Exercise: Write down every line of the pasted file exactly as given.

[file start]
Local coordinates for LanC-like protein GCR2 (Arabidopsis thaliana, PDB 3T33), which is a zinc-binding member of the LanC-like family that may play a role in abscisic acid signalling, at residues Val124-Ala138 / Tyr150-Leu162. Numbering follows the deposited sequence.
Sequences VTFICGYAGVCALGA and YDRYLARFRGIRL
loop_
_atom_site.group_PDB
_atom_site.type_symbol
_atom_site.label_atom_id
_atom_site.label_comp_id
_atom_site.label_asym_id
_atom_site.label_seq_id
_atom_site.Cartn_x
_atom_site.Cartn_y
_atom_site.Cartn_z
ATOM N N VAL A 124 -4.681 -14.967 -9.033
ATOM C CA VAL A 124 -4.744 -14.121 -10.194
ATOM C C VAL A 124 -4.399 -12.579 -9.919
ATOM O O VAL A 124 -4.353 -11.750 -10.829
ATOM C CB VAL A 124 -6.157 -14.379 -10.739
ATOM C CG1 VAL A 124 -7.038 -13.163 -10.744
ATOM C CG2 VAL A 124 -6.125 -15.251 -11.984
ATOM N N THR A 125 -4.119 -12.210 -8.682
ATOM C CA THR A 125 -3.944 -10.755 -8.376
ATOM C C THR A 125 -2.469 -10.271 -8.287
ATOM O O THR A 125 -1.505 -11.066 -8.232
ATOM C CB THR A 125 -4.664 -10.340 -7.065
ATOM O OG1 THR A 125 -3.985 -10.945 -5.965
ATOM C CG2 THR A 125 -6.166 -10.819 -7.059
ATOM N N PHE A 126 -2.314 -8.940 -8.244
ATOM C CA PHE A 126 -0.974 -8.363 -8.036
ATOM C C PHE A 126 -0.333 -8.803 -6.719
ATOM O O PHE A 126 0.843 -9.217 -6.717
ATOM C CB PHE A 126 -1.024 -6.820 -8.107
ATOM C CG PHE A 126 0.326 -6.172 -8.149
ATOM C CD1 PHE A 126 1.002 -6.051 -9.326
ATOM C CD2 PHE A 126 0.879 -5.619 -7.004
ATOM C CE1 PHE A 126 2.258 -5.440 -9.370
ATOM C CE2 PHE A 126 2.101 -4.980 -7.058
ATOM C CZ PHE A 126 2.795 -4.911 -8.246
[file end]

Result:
Local coordinates for LanC-like protein GCR2 (Arabidopsis thaliana, PDB 3T33), which is a zinc-binding member of the LanC-like family that may play a role in abscisic acid signalling, at residues Val124-Ala138 / Tyr150-Leu162. Numbering follows the deposited sequence.
Sequences VTFICGYAGVCALGA and YDRYLARFRGIRL
loop_
_atom_site.group_PDB
_atom_site.type_symbol
_atom_site.label_atom_id
_atom_site.label_comp_id
_atom_site.label_asym_id
_atom_site.label_seq_id
_atom_site.Cartn_x
_atom_site.Cartn_y
_atom_site.Cartn_z
ATOM N N VAL A 124 -4.681 -14.967 -9.033
ATOM C CA VAL A 124 -4.744 -14.121 -10.194
ATOM C C VAL A 124 -4.399 -12.579 -9.919
ATOM O O VAL A 124 -4.353 -11.750 -10.829
ATOM C CB VAL A 124 -6.157 -14.379 -10.739
ATOM C CG1 VAL A 124 -7.038 -13.163 -10.744
ATOM C CG2 VAL A 124 -6.125 -15.251 -11.984
ATOM N N THR A 125 -4.119 -12.210 -8.682
ATOM C CA THR A 125 -3.944 -10.755 -8.376
ATOM C C THR A 125 -2.469 -10.271 -8.287
ATOM O O THR A 125 -1.505 -11.066 -8.232
ATOM C CB THR A 125 -4.664 -10.340 -7.065
ATOM O OG1 THR A 125 -3.985 -10.945 -5.965
ATOM C CG2 THR A 125 -6.166 -10.819 -7.059
ATOM N N PHE A 126 -2.314 -8.940 -8.244
ATOM C CA PHE A 126 -0.974 -8.363 -8.036
ATOM C C PHE A 126 -0.333 -8.803 -6.719
ATOM O O PHE A 126 0.843 -9.217 -6.717
ATOM C CB PHE A 126 -1.024 -6.820 -8.107
ATOM C CG PHE A 126 0.326 -6.172 -8.149
ATOM C CD1 PHE A 126 1.002 -6.051 -9.326
ATOM C CD2 PHE A 126 0.879 -5.619 -7.004
ATOM C CE1 PHE A 126 2.258 -5.440 -9.370
ATOM C CE2 PHE A 126 2.101 -4.980 -7.058
ATOM C CZ PHE A 126 2.795 -4.911 -8.246